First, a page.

“This is classic vertical-integration stuff,” he said.
While vertical integration is the gift that just keeps on giving, and hard to go past as a key issue for this week, it seems there’s a bit of a trend at the moment for people who were there for the 1987 sharemarket crash to reflect upon it. Some things have changed in the intervening, but some things remain very much the same.
We’ve learned very little about bubbles. They just keep happening; some people get rich, some people lose a lot of money, the former having somehow managed to sell to the latter just before it all comes crashing down. (And if you EVER hear anyone tell you that ‘this time it’s different’, you should sell, right away.)
In 1987, the market decline was in the vicinity of 500 points, then representing about 23 per cent of the market’s value. At the time of writing, a 500-point fall in today’s market would represent a fall of less than 9 per cent. To understand the impact of the 1987 crash, realise that a fall of the same proportion today would be 1344 points. Think about that. It also underlines why it’s so stupid to use points when comparing movements of markets over long periods of time.
The 1987 crash started offshore and we could see it coming our way. Stock exchanges in Australia remained open, at least, unlike in some places, where they simply suspended trading. Closing a market and wishing a correction away is like responding to being attacked by a bear by sticking your fingers in your ears, closing your eyes and shouting “La, la, la, I can’t hear you”, and then being surprised that the bear is still there, only closer, and still hungry, when you open your eyes.
Watching the crash from the floor of the Melbourne Stock Exchange, I first realised that anyone who tells you they know with any sort of certainty what is going to happen in the future is either a liar or deluded. Even today, it seems futile to create a financial planning value proposition based on being able to predict markets or on a promise of producing the best investment performance.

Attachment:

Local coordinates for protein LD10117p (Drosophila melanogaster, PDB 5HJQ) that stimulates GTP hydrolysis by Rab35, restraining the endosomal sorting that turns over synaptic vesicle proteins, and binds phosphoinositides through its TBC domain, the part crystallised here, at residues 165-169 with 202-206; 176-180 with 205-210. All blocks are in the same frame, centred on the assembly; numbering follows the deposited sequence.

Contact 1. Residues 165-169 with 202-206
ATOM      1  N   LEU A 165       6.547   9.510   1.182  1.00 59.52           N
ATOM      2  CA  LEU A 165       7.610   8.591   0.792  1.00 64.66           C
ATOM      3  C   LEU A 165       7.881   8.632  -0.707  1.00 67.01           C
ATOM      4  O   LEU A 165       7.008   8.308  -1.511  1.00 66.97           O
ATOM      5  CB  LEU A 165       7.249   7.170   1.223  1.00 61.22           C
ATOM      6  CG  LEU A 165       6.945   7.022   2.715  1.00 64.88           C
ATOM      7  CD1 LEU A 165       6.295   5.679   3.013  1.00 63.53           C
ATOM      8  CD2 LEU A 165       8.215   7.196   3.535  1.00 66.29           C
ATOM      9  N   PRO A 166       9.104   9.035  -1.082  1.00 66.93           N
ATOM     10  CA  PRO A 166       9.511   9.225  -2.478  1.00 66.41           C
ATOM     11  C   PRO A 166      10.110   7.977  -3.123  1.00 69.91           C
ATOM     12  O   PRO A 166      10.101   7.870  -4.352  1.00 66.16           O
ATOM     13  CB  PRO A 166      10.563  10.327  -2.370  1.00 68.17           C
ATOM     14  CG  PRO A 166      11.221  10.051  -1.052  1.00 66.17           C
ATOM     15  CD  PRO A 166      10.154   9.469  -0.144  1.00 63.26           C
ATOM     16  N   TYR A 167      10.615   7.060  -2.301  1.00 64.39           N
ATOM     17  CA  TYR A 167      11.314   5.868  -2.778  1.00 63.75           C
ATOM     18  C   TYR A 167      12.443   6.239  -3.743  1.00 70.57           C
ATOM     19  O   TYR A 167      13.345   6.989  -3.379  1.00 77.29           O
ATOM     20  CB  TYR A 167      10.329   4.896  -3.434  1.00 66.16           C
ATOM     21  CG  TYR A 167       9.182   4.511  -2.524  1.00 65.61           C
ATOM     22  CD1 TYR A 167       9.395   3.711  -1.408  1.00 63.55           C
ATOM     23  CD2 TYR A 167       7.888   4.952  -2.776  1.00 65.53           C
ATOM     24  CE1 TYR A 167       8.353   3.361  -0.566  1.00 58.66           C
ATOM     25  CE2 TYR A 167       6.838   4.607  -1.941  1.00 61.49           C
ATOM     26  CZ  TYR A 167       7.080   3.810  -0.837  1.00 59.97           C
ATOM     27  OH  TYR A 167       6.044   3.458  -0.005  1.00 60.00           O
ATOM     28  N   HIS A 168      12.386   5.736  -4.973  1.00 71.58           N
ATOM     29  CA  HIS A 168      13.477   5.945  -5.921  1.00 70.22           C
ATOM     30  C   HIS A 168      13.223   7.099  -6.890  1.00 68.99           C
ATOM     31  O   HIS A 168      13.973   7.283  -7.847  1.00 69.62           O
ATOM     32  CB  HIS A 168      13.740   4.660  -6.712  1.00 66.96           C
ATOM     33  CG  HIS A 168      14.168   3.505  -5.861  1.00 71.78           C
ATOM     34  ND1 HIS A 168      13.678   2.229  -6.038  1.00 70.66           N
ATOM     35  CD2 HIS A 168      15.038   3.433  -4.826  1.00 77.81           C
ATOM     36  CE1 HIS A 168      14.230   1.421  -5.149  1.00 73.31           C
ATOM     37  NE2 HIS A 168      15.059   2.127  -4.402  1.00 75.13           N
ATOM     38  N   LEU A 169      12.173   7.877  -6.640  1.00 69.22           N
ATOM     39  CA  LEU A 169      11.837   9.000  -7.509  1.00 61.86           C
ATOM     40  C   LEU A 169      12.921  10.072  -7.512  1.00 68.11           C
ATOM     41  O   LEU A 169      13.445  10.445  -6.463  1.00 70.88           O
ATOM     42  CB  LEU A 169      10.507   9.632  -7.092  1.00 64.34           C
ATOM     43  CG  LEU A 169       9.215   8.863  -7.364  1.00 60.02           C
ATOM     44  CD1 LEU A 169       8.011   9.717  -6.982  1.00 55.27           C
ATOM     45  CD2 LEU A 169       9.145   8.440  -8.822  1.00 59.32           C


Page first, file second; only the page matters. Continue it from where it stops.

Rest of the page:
The crash was also an instructive exercise in human nature – mostly my own. It may have been when I first experienced and learned to appreciate schadenfreude.
Newspapers used to put cadets on jobs like reporting ship movements or fruit and vegetable prices. Being employed on Business Review Weekly (later BRW, and then, later still, folded), my job in 1987 was the financial equivalent: reporting four times a day on the sharemarket – once before the open, once mid-morning, once at lunch and once after the close. In 1987, the stock exchanges still used the open-call system of trading: operators would take orders from clients and literally shout instructions to the chalkies, who worked on a mezzanine level that ran around the outside of the trading floor. The chalkies would write the transaction data – price, volume and so on – on a blackboard, where each company was listed.
To find out what was happening – who was buying, who was selling, where the big price movements were, and so on – you had to talk to the operators. And some of them were arseholes, taking glee in competing to provide misinformation to a young reporter. Practical jokes were not unheard of. Life could be miserable.
So on the morning of the crash, I spotted one particular operator – one of the worst offenders at giving me a hard time – sitting at a desk on the floor of the exchange in Melbourne. He had his head in his hands and he was crying. And I thought: “Maybe there is a god.”